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A successful economic recovery for Australia hinges on increasing participation in the labour market and reducing underutilisation: many workers want more hours. But award rigidity can create challenges to something as simple as offering more hours.
In the global pandemic, we saw the Fair Work Commission (FWC) and the Government act at lightning speed to inject flex into the award system to support COVID pivots. We saw new found flex around the nature of the job, the location of the job and the hours of work, and protections via JobKeeper for ongoing (but not casual) workers’ wages. In ‘normal’ circumstances, the award system would have constrained these sorts of flexibilities.
One measure proposed in the now abandoned schedules of the Government’s Bill would have helped achieve this by enabling part-time employees to work additional hours at their ‘ordinary’ wage rate, without the usual procedural burdens.
Part-time work generally requires set work patterns. While this provides certainty, it constrains employees changing their hours to suit them or accessing extra hours they want. Most award rules require a combination of notice and written agreement and often the payment of changed (i.e. additional) hours at a more expensive overtime rate. What does this mean? Employers who follow the rules may be discouraged from offering part-time employees more hours as it will cost comparatively more than offering those hours to casual workers.
The Bill proposed allowing part-time employees to agree to do extra hours at their ordinary rate. Employees could refuse an additional hours agreement. In theory, this proposal could support Australia’s economic recovery by enabling part-time employees to work extra hours at their ordinary rate, without the usual heavy procedural requirements.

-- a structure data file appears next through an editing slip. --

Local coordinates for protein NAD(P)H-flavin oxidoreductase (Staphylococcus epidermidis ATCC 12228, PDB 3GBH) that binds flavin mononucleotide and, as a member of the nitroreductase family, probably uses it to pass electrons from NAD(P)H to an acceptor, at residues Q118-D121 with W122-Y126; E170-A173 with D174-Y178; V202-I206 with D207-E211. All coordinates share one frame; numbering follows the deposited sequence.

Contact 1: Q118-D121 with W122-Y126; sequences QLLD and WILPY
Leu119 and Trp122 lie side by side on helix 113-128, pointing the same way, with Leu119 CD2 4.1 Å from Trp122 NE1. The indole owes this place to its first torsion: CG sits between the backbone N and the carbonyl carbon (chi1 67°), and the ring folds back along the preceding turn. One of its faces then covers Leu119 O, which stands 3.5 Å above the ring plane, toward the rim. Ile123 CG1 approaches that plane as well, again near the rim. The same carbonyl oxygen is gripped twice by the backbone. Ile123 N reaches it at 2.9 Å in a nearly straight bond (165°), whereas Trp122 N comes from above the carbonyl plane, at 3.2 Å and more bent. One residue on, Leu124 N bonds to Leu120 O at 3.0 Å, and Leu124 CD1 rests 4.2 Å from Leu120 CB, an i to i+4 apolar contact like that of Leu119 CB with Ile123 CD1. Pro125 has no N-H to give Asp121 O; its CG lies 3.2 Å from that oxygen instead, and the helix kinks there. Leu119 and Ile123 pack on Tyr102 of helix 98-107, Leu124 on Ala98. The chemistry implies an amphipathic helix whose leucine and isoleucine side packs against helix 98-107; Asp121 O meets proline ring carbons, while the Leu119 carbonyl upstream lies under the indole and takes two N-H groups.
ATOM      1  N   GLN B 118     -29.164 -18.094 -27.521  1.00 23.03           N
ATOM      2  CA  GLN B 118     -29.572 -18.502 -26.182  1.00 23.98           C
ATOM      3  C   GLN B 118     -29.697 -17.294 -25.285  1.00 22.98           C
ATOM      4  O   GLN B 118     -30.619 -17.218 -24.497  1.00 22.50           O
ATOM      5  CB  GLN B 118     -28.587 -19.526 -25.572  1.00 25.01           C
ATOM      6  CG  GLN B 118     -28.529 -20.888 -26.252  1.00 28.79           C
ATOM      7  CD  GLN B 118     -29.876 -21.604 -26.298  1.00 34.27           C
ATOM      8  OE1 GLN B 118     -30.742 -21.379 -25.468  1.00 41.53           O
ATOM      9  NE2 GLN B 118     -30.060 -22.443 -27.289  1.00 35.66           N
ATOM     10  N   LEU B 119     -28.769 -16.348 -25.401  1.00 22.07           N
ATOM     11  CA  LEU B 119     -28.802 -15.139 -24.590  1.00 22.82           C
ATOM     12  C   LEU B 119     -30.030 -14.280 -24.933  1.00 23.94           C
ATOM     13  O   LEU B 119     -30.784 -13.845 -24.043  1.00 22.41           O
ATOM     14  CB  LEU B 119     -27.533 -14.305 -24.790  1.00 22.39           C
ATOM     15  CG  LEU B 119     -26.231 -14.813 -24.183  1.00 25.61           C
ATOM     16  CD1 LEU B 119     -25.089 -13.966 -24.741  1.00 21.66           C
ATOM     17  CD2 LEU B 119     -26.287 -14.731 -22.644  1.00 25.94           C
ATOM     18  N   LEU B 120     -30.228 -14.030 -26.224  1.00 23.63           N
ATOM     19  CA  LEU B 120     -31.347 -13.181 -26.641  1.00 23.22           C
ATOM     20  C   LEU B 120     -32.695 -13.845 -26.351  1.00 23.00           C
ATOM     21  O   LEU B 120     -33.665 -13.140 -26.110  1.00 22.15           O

In the meantime, the battle for part-time flexibility reform was also being played out in the FWC. The Council of Small Business Organisations Australia (COSBOA) on behalf of the Master Grocers Association (MGA) and the Shop, Distributive and Allied Employees' Association (SDA) agreed to change the General Retail Industry Award (GRIA) so part-time employees could take extra hours at ordinary rates provided they:
The changes would enable arbitration to deal with disputes and measures to protect against a sustained increase in hours.
The matter is still on foot, with the FWC noting there are uncertainties about the way the current rules operate. The FWC expressed a ‘provisional’ view that there may be merit in varying the award to enable greater flexibility. There are more conferences to come on this soon.
In Deloitte’s compliance work, we often see a failure to properly systematise rules around part-time work pattern changes. Businesses often inadvertently underpay part-time workers who have voluntarily worked additional hours but have not received overtime. Sometimes it is unclear whether employees voluntarily changed or swapped shifts on their own accord because the reasons have not been documented. And without evidence of the acceptance for the change in part-time hours, we see overtime is typically paid.
The rules around part-timers flexing up or changing shifts are so rigid that the costs of complying and the risks of unintentionally not complying may together discourage hiring part-time workers.
In the absence of legislative reform, our eyes turn back to the FWC and this process. We can only hope that the goodwill that went into the consultations in Canberra can be resurrected before the tribunal to produce industry focused change.
Natalie James is a Partner in Deloitte’s Regulatory and Risk Insights practice. She leads Deloitte’s Workplace Integrity Team working with businesses to enhance their workplace integrity and ensure compliance with work laws. She brings deep expertise and insight to helping companies identify and resolve compliance risks, reduce complexity and build fit for purpose, compliant and sustainable workplace practices. Natalie was the Fair Work Ombudsman, leading Australia’s national workplace relations regulator, from July 2013 to July 2018. Prior to that she led the development of work laws as Chief Counsel for the Commonwealth Government. Natalie has a Bachelor of Arts Law and a Masters in Law (Commercial – Labour Law).
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